The growth has been boosted thanks to a marked economic recovery since the downturn of 2009, together with a change in the regulation of beauty institutes, according to the latest report from market researcher Kline Group.
“Previously beauty institutes were mainly operated by individuals trained and certified by any number of educational institutes, however the regulation required national qualification of estheticians,” said Karen Doskow, industry manager at Kline’s Consumer Products Practice.
“This standardization subsequently drove investment in beauty institutes and significantly encouraged greater patronage.”
On a global basis it looks good even against some of the other high growth markets for professional skin care, particularly in China where the growth rate in 2011 was 9.5 percent.
Growth rates beats western markets hands down
Overall the global growth for professional skin care was 5.3 percent in 2011, which includes a rate of 4.0 percent in Europe, where the market was deemed to have recovered, and a more modest growth of 1.3 percent in the United States.
With the market currently valued at just over $200m, the growth in professional skin care brands is also being driven by the rapid evolution of the spa category, together with a continued interest in the medical category, which includes dermatologists and plastic surgeons.
The spa category had also been previously undeveloped until recent years, until the recent introduction of western style spa chains by companies such as Yon-Ka and the distributor of Comfort Zone, CMA Cosmetic.
Evolution of the retails channels feeds growth
The retail channel dedicated to the professional skin care category have also proliferated, particularly in the e-commerce segment, where online websites, together with other platforms such as G Market and Home Shopping helped drive growth for this segment by 18 percent in 2011.
The market remains fragmented, however, with Kline pointing out that the top five brands still only account for less than 20 percent of the total market sales, while the market consolidation still varies by channel too.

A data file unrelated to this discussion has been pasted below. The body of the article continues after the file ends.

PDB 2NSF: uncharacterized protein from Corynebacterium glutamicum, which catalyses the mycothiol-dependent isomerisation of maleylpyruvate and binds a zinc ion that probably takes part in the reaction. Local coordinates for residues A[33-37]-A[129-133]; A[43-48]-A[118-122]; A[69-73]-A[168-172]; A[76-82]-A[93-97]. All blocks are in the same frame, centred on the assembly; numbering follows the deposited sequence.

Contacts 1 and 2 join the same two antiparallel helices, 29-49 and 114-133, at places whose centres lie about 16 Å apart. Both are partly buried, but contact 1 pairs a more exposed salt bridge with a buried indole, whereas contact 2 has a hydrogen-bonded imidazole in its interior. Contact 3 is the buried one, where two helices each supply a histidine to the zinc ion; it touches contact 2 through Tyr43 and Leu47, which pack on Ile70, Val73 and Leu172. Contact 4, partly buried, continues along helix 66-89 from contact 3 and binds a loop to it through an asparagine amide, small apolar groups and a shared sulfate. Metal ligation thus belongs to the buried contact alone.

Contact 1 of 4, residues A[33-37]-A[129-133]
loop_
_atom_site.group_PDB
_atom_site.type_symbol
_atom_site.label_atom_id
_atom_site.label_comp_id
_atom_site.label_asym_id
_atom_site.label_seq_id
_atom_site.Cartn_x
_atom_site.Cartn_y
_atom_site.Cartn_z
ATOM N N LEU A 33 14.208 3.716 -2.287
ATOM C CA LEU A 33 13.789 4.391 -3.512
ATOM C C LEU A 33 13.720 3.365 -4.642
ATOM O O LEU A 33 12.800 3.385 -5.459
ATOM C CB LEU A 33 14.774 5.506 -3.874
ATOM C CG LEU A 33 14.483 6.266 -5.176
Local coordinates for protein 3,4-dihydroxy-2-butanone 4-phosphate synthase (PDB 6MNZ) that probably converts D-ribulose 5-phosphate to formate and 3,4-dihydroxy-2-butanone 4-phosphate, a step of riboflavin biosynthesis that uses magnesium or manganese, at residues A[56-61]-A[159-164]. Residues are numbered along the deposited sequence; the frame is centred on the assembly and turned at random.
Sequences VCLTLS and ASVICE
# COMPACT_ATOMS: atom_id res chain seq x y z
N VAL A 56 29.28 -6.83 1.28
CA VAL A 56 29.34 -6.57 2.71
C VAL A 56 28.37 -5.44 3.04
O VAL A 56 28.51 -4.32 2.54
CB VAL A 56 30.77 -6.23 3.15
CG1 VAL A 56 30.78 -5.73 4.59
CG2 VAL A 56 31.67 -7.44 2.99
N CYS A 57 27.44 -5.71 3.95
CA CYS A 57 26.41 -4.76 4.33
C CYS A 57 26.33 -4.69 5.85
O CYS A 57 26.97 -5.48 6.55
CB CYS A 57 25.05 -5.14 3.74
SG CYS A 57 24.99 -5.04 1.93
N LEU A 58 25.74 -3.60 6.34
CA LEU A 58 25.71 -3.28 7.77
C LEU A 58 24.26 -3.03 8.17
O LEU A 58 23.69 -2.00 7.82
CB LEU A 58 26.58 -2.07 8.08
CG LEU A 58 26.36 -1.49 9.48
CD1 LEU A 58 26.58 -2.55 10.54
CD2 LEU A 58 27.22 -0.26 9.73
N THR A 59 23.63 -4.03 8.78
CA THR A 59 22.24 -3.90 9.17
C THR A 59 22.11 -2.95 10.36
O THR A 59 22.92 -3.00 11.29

Foreign brands still lead the way, though, accounting for roughly 20 percent of all sales, led by names such as Klapp, La Roche-Posey, but the report also points to significant domestic brands such as the leader, CNP as well as Dr. G and Anacli.
Significant gap between domestic and foreign brands
“There is a significant gap between local and foreign brands in terms of product quality and market positioning. Unlike many local brands focusing primarily on medical care providers, foreign brands adopted a multi-channel strategy, choosing beauty institutes, spas, and salons as their major professional channel,” Doskow said.
“Most local brands are designed for and target the low-priced and mid-priced segment, while foreign brands are generally carried by the luxury or up-scale segment.”
Moisturizers are the largest product category for take-home sales, and continue to be the best selling products in all retail channels and retail stores, while targeted products for signs of aging and pigmentation are also increasingly popular.
However, looking to the future, growth is developing for more targeted products, particularly in the body care segments, while a higher standard of consumer education is resulting in increased sales of take home products.
All of this is expected to drive a CAGR of 8 percent for the professional skin care category in South Korea until the year 2016, which compares favorably to Kline’s overall market of 5 percent CAGR for the same forecast period.